Most new dog parents find themselves asking how tight should a dog collar be? A dog collar is a necessary dog accessory for several reasons. Be it safety or amping up your dog’s appearance, dog collars can do it all!
There’s a fine balance to be maintained between a collar being too tight or too loose. But thankfully the science of dog collars isn’t too difficult to understand, and it’s definitely something we can help you with. From the intricacies of picking the perfect collar to figure out the right fit. Consider this guide your one-stop-shop for all dog collar related queries.
How Tight Should a Dog Collar Be?
Think of the two-finger test as a benchmark for the perfect doggy collar fit. Start by acquiring a collar that suits your pet best. Next, simply put it on your doggy and try and slide two fingers under its collar. If your fingers slide under the collar (near your pet’s neck) comfortably, then you’re on the right track. However, if you have to push your fingers under the collar with some effort – then the collar is too tight. Pretty easy, right?
The collar’s fit should be snug, not tight or loose. Also, it’s a good idea to keep checking on the collar’s fit once every few months because your dog may not have finished growing. Unfortunately, there are certain types of dog collars that can do your dog more harm than good. And you’ll be doing yourself and your furry friend a huge favor by avoiding them.
But apart from that, if employed correctly, dog collars can go a long way in keeping your canine safe from harm. For instance, collars are essential when you’re out in public, to make sure your pet doesn’t go bounding off into the sunset. That’s why you shouldn’t be apprehensive about collaring your pet. However, when it comes to figuring out how tight should a collar be on a dog, try and remember one thing – the two-finger rule.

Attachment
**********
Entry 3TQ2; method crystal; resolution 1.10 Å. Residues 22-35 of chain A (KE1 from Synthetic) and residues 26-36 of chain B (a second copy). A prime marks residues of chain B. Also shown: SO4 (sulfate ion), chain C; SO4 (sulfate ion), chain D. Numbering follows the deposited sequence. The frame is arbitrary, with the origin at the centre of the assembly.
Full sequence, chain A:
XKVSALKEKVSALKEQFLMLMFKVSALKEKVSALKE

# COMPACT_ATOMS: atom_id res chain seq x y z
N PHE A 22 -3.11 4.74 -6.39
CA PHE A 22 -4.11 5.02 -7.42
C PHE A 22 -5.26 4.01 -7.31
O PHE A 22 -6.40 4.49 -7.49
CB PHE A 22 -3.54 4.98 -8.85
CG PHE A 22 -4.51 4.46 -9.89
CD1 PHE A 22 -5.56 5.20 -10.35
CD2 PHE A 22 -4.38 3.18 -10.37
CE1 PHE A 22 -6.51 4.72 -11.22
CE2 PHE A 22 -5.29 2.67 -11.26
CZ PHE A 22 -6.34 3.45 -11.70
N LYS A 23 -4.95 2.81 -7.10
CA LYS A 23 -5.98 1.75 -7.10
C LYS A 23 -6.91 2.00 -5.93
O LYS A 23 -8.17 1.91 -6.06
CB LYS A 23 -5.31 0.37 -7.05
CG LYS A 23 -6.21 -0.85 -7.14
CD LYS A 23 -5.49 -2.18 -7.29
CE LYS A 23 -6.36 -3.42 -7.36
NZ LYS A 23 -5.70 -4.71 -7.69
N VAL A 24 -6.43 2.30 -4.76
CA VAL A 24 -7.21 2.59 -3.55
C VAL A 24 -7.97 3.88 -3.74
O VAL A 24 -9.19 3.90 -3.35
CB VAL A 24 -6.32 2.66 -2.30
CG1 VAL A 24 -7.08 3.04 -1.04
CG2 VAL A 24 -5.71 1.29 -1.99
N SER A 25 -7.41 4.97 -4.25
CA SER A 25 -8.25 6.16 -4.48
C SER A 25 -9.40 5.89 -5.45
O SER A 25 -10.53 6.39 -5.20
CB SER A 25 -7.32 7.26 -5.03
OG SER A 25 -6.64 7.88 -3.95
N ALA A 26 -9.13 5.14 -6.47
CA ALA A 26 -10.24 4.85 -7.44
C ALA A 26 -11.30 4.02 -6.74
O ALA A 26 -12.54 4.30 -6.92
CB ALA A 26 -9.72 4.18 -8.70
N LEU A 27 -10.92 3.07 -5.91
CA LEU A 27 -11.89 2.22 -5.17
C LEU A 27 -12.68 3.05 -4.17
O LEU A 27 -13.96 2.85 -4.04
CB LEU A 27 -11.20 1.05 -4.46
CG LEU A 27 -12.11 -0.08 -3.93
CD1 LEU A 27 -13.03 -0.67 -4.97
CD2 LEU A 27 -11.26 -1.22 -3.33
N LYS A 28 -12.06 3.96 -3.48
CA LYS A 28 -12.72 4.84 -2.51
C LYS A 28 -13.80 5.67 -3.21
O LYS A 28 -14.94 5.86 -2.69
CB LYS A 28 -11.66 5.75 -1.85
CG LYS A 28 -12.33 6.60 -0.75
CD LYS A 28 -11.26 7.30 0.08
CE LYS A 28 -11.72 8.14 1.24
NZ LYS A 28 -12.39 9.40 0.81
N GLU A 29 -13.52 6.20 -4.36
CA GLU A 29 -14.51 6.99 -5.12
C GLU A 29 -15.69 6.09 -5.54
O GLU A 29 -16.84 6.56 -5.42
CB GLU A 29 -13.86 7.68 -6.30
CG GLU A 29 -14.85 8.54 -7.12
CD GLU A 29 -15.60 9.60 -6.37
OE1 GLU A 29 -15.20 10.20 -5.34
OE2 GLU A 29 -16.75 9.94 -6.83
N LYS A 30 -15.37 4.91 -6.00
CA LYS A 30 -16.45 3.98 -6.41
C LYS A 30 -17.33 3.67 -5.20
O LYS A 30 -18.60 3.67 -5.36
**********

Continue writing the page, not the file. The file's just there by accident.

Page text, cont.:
Уou can ensure that the collar is soft enough and does not cause tearing and pulling of the fur. There are different types of collars that suit different types of dogs, that is, different collars are suitable for different fur.
How to Measure for a Dog Collar?
It’s time to get a teensy weensy bit technical. If you’re kind of clueless about how to go about measuring your dog for a collar, then you’re going to like this bit.
The right measurement can result in a collar that’ll give you a good fit, and hopefully, will last you a good few months. On the other hand, a collar that’s too tight can have serious consequences. To make sure your pup never suffers from a dog neck injury from collar related issues – just follow the subsequent steps.
1. Get a Measuring Tape
Get your hands on a soft measuring tape. We recommend you use a cloth tape to get the best results. If you don’t have a measuring tape, you can use a cloth string and measure that against a standard ruler.
2. Measure Your Dog’s Lower Neck
Next, figure out the spot where your dog’s collar is likely to sit. This is easier than it sounds. Just remember that gravity will help push your pet’s collar to sit near the shoulders. That’s why it’s a good idea to measure your canine’s lower neck.
Also, don’t forget to follow the two-finger rule. Place two fingers (four fingers for large breed dogs) under the tape or string as you measure. This will guarantee a comfy fit, rather than a tight/loose dog collar.
3. Reference the Manufacturer’s Sizing Chart
After noting down the exact measurements according to the tape, proceed to this sizing chart to get a better idea about the kind of collar you should be looking for.
If for whatever reason, you’re not convinced about the accuracy of this approach, you can contact a renowned pet store near you to help you.
Signs That Your Dog’s Collar is Too Tight
It’s not always easy to tell whether your dog is suffering through the effects of a collar that’s too tight. That’s why you must be aware of any tell-tale signs of your canine’s collar-related discomfort. Here are a few of the more common signs that your pet may exhibit if its collar is too close-fitting.